Political, Social and Economic Background and Trends
Since 17 June 1944, Iceland has been a republic with a written constitution and a parliamentary form of government. In accordance with the constitution, the Icelandic parliament; Alþingi and the President of Iceland jointly exercise legislative power. The President of Iceland serves as the country’s elected head of state and is elected for a term of four years by direct vote of the electorate. The parliament is composed of 63 members in one house, elected for four years by proportional representation. The government in office holds executive power and is headed by the Prime Minister. The right to receive general education is guaranteed by article 76 of the Constitution of Iceland which stipulates that the law shall guarantee for everyone suitable general education. Compulsory education in Iceland is free of charge; various professional services are also offered including special education services and phycological assistance. Icelandic is the national language and the language of instruction.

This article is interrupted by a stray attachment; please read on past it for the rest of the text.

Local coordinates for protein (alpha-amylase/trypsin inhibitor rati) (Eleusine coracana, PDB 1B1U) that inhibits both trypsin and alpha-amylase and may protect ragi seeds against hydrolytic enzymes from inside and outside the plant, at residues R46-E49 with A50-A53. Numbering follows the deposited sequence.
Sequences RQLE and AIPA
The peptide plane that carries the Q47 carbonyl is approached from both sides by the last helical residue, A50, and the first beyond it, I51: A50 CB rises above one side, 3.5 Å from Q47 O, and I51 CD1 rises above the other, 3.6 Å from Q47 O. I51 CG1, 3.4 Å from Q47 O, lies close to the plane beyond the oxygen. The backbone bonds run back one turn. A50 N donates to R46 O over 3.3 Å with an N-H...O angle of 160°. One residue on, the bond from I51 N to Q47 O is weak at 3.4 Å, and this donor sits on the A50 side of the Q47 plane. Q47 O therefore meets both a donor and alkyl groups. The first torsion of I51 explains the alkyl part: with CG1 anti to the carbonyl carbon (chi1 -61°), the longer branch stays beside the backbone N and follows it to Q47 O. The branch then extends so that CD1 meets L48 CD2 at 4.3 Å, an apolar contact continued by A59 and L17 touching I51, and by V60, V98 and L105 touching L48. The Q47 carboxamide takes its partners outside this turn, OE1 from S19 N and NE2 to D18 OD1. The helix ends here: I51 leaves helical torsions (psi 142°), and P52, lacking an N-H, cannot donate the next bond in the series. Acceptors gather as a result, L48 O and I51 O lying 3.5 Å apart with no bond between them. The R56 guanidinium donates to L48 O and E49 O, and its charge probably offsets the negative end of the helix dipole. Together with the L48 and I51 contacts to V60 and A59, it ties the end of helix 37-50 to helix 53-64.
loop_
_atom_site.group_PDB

Today, the Icelandic economy can be defined as small but open economy with a stable GDP growth and GDP volume per capita, usually above the EU28 baseline. After the 2008 banking and financial crisis, the economy slowly started to turn around. Unemployment rates gradually decreased and for the last 3-4 years unemployment rates have reached as low as under 2% at a point. A recent boom in tourism has contributed to a sharp economic growth and contributed to an already high employment rate.
Following the global pandemic, a steep decline in number of tourists and a weakening of the small Icelandic currency (ISK) has been seen.